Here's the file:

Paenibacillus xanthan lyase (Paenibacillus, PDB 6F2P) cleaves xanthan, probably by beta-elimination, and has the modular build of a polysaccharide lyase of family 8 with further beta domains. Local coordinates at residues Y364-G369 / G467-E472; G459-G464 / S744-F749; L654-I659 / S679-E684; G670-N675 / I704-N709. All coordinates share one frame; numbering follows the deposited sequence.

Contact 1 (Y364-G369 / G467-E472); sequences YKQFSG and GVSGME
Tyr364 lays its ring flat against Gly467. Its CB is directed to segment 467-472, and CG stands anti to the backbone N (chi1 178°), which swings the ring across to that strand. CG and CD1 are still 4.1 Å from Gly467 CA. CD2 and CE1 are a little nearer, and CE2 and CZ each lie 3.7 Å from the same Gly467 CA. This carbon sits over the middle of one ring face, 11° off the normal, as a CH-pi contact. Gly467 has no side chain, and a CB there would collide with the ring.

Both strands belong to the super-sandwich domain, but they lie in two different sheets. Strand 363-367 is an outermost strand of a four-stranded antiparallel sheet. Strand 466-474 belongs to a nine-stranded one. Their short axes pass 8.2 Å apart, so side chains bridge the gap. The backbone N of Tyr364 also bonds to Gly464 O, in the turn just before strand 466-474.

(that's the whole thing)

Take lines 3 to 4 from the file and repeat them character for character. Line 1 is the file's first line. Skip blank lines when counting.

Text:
Tyr364 lays its ring flat against Gly467. Its CB is directed to segment 467-472, and CG stands anti to the backbone N (chi1 178°), which swings the ring across to that strand. CG and CD1 are still 4.1 Å from Gly467 CA. CD2 and CE1 are a little nearer, and CE2 and CZ each lie 3.7 Å from the same Gly467 CA. This carbon sits over the middle of one ring face, 11° off the normal, as a CH-pi contact. Gly467 has no side chain, and a CB there would collide with the ring.

Both strands belong to the super-sandwich domain, but they lie in two different sheets. Strand 363-367 is an outermost strand of a four-stranded antiparallel sheet. Strand 466-474 belongs to a nine-stranded one. Their short axes pass 8.2 Å apart, so side chains bridge the gap. The backbone N of Tyr364 also bonds to Gly464 O, in the turn just before strand 466-474.